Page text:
Camila Cabello’s long-delayed debut album, establishing herself as a solo artist after leaving Fifth Harmony, comes in the wake of smash hit single “Havana”, which the album was supposedly restructured around. While I can’t immediately see how this was done, as the album contains many slower ballads and more standard pop tracks, Camila is a brief glimpse at Cabello’s artistry apart from the group that is very solid, if not yet spectacular. Produced mainly by Frank Dukes, who has recently worked with numerous visionaries in Lorde, Frank Ocean, Kendrick Lamar and Kanye West, Cabello’s unique voice and slight Latin edge she brings to most of these tracks establishes an artist in control, even if most of her choices stay safe for now.
“Never Be The Same”, recently released as the follow up to “Havana”, is a great example for where most of this album stands – the chorus is absolutely explosive and an earworm of the highest degree and seriously showcases Cabello’s potential as a main pop artist going forward, but the surrounding energy of the track falls slightly flat at times. The pre-chorus features her singing primarily in her upper register without much instrumental support, and she hasn’t quite figured out this area of her voice yet. As it stands, it is thin and squeaky and doesn’t convey much – but once those backing vocals swell in to support her powerful lower range on that chorus I’m immediately sold once more. The vast majority of the album showcases a select few fantastic musical moments with a single choice that holds it back from becoming truly special. “Havana” still stands out as a spectacular track due to its fully established musical direction and fuller instrumental, distinguishing from the minimalist ballad tracks that populate most of the album.
Don’t discount Cabello as a songwriter either. “Consequences” is easily the best track here. The stripped-back ballad took my breath away, and in a rare occurrence, made me stop my first listen to hear it a few times more. Cabello offers her most personal, confessional lyrics and brings some serious emotional depth to her vocal delivery as she sings of the negative effect of the end of a relationship on her mental health, losing the “steady place to let down my defenses”. The quiet piano chords backing up her softer, breathy vocals complement the track perfectly, swelling at just the right moments as Cabello hits the emotional peaks in her lyrics. This track alone gives me full confidence in Cabello’s ability to become a global pop superstar in the future – not everyone can deliver a track that affects me emotionally this much on a debut album.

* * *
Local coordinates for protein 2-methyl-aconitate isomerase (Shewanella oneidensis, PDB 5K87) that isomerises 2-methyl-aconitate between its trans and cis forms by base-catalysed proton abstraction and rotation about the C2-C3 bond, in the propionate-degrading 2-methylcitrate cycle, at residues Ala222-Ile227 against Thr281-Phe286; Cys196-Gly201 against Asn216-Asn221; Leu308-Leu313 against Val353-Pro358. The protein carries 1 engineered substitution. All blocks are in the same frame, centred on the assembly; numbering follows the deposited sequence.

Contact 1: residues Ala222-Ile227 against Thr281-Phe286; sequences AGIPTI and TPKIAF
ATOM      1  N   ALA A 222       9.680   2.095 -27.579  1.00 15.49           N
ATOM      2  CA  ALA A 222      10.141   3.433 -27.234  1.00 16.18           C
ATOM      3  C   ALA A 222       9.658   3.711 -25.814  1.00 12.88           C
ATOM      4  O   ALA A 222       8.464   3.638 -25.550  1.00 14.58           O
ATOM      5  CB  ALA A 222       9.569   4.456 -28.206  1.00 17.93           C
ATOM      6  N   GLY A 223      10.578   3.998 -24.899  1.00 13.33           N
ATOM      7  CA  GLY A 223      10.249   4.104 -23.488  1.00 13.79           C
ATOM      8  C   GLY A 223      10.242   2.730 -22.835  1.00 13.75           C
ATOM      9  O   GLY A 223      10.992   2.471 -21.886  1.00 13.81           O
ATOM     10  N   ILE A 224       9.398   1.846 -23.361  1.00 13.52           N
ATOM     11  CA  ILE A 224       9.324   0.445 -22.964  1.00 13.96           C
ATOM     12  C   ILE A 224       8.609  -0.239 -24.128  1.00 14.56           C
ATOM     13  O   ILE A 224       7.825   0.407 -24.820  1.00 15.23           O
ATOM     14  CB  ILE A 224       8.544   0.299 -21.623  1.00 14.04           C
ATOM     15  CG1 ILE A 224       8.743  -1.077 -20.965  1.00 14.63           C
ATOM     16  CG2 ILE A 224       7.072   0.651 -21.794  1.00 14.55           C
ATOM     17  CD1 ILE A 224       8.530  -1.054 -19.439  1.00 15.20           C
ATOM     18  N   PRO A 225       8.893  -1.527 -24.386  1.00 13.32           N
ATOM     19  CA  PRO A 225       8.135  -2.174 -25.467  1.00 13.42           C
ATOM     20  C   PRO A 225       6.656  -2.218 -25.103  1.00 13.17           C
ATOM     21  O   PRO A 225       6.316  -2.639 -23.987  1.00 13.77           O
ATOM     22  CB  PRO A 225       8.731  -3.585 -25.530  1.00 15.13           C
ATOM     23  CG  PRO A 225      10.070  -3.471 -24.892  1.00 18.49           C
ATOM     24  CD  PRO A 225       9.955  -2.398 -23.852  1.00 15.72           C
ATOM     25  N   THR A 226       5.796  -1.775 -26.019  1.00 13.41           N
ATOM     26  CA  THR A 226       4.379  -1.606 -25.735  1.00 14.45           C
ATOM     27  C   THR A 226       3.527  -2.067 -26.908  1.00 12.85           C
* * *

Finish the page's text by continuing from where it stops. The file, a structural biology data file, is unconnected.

I really do love the Latin, tropical flair Cabello brings to a lot of these tracks – even if something like “She Loves Control” carries elements of the dancehall craze that is dominating the radio waves at the moment, there is a greater degree of authenticity in Cabello’s delivery – this isn’t Drake with a fake patois, and an artist who can turn something like “Havana” into a hit single is very refreshing as aspects of Latin music are increasingly popularized. Those few seconds of a Spanish guitar at the end of the track are a great touch and brings the listener further into the bigger picture of what Cabello represents in today’s musical landscape.
“Real Friends” and “Inside Out” are a couple of fun, tropical pop tracks that carry the same Frank Dukes feel over from “Havana”. While much more lyrically basic, getting inane as the track continues to its conclusion, hearing pop music based on something like the island piano loop on “Inside Out” is enough of an interesting sonic experience that the novelty of the project is enough – when she starts singing in Spanish on the bridge it just carries it even more.
Ultimately, Camila gives a brief, introductory glimpse at the picture of Cabello as her own solo artist, free to add the artistic flourishes that a more manufactured group like Fifth Harmony lacks. As a result, the project has a much greater degree of personality than her ex-bandmates’ latest effort, even if they are both solid yet unspectacular pop projects. Still, there is no filler here, these are all well-structured and catchy pop tracks that suggest Cabello is here to stay.
Favourite Tracks: Consequences, Havana, Real Friends, She Loves Control, Inside Out
Least Favourite Track: All These Years